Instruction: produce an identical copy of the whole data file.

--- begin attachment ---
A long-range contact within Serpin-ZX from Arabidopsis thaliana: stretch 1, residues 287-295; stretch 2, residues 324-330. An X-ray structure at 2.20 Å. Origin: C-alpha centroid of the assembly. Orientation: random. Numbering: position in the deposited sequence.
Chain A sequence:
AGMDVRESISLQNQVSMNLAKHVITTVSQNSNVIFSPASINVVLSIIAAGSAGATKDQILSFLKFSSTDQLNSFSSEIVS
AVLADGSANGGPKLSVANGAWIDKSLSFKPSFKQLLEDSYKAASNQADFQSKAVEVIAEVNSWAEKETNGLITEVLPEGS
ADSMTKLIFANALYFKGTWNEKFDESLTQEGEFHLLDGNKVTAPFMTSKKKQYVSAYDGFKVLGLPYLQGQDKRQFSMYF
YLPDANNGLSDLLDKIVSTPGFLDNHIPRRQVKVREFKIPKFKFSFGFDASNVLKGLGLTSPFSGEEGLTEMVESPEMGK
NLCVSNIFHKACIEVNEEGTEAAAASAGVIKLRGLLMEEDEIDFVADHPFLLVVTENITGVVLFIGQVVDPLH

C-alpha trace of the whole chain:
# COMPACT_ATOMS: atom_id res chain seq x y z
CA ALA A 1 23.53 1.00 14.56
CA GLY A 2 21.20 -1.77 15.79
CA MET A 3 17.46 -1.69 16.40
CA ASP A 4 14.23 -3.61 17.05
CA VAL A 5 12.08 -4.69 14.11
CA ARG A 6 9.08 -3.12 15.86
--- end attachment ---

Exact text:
A long-range contact within Serpin-ZX from Arabidopsis thaliana: stretch 1, residues 287-295; stretch 2, residues 324-330. An X-ray structure at 2.20 Å. Origin: C-alpha centroid of the assembly. Orientation: random. Numbering: position in the deposited sequence.
Chain A sequence:
AGMDVRESISLQNQVSMNLAKHVITTVSQNSNVIFSPASINVVLSIIAAGSAGATKDQILSFLKFSSTDQLNSFSSEIVS
AVLADGSANGGPKLSVANGAWIDKSLSFKPSFKQLLEDSYKAASNQADFQSKAVEVIAEVNSWAEKETNGLITEVLPEGS
ADSMTKLIFANALYFKGTWNEKFDESLTQEGEFHLLDGNKVTAPFMTSKKKQYVSAYDGFKVLGLPYLQGQDKRQFSMYF
YLPDANNGLSDLLDKIVSTPGFLDNHIPRRQVKVREFKIPKFKFSFGFDASNVLKGLGLTSPFSGEEGLTEMVESPEMGK
NLCVSNIFHKACIEVNEEGTEAAAASAGVIKLRGLLMEEDEIDFVADHPFLLVVTENITGVVLFIGQVVDPLH

C-alpha trace of the whole chain:
# COMPACT_ATOMS: atom_id res chain seq x y z
CA ALA A 1 23.53 1.00 14.56
CA GLY A 2 21.20 -1.77 15.79
CA MET A 3 17.46 -1.69 16.40
CA ASP A 4 14.23 -3.61 17.05
CA VAL A 5 12.08 -4.69 14.11
CA ARG A 6 9.08 -3.12 15.86